Popularizing the Humanities vs. the Natural Sciences
Hearing about research advances in medicine, biology, or physics in public discourse is a common occurrence. However, the question of whether scholarly activity in the social sciences and the humanities should be popularized has always been left unanswered. What are the features of communication between humanities and society and the media? Are different fields of knowledge popularized differently? Physicists, linguists, sociologists, science communicators, and journalists discussed this question on the eve of the Day of Russian Science at the Total Dictation Conference in Moscow.
Representatives of HSE University’s Centre for Student Academic Development, ITMO University’s Center for Scientific Communication, and the Association of Communicators in Education and Science (AKSON) jointly organized a panel on science communication at the Total Dictation Conference.
According to Andrey Kozhanov, sociologist and director of the Centre for Student Academic Development at HSE University, society views the humanities as more obvious and therefore not in need of serious research. ‘Allocating money to CERN seems necessary and right for people by default, while providing funds for, say, research in social policy, education, or other fields in the humanities is not considered to be an obvious necessity or something good.’
Professor Kozhanov suggests that two methods can be used in order to prove the necessity and significance of humanities studies. One method is to refute apparent ‘common sense’. Everyone expects one result, but, in fact, there is a completely unexpected result. It is precisely cases like this that should be actively used in scientific communication. The second method lies in exotic areas and tasks of science—for example, sociology often explores subcultures or modern trends, which are also more likely to attract the public’s attention.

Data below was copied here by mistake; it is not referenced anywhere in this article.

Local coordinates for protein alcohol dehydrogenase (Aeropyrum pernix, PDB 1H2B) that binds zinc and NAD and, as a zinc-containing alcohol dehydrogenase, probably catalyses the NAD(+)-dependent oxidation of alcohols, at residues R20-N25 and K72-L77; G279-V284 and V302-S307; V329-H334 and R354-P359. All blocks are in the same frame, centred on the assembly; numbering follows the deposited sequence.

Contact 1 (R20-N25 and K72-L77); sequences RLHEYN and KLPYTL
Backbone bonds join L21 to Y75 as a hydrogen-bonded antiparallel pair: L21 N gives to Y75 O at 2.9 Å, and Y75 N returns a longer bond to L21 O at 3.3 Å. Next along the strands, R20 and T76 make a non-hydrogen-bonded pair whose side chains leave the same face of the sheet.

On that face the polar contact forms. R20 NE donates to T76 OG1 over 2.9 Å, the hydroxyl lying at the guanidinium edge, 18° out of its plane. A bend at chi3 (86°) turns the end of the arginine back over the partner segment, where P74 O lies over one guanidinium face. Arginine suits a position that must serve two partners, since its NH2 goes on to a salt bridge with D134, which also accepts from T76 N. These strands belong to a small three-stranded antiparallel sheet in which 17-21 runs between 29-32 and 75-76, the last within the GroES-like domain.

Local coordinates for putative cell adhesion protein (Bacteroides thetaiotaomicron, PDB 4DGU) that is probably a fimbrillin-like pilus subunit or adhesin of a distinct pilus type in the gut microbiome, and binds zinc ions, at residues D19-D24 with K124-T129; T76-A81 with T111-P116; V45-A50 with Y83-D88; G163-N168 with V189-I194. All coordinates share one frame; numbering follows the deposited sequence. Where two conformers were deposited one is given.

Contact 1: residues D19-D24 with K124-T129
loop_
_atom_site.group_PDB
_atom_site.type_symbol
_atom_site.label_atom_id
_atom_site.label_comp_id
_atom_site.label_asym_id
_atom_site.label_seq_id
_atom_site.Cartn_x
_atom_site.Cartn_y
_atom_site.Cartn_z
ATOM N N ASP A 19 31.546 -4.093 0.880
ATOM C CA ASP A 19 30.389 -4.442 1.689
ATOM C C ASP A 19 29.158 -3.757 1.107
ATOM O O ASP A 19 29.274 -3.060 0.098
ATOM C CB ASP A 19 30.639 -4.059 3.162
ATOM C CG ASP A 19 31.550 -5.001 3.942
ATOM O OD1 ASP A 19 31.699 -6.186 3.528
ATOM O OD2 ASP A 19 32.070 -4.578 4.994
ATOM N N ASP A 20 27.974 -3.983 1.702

According to Sergei Popov, professor at the HSE Faculty of Physics, many people don’t know what researchers do.
They think that a researcher is someone who has read a lot of books and knows a lot of facts, like Anatoly Wasserman
People have an image in their minds of a stereotypical laboratory with scientists doing something. This image does not even begin to describe how research works, says Greg Yudin, a sociologist and senior research fellow at the HSE Laboratory for Studies in Economic Sociology. The sociology of science tells us that the boundary between the laboratory and the outside world is permeable—no one is interested in keeping it. And in this sense, those engaged in humanities research have an advantage, since they are almost always involved in communication with society.
The Alleged Static Nature of the Humanities
There is a difference in what is expected from popularizers of the humanities versus those of the natural sciences, says Alexander Piperski, a researcher and senior lecturer at HSE’s Faculty of Humanities. While the popularization of physics hinges on new breakthroughs, with linguistics, we expect a story explaining something fundamental.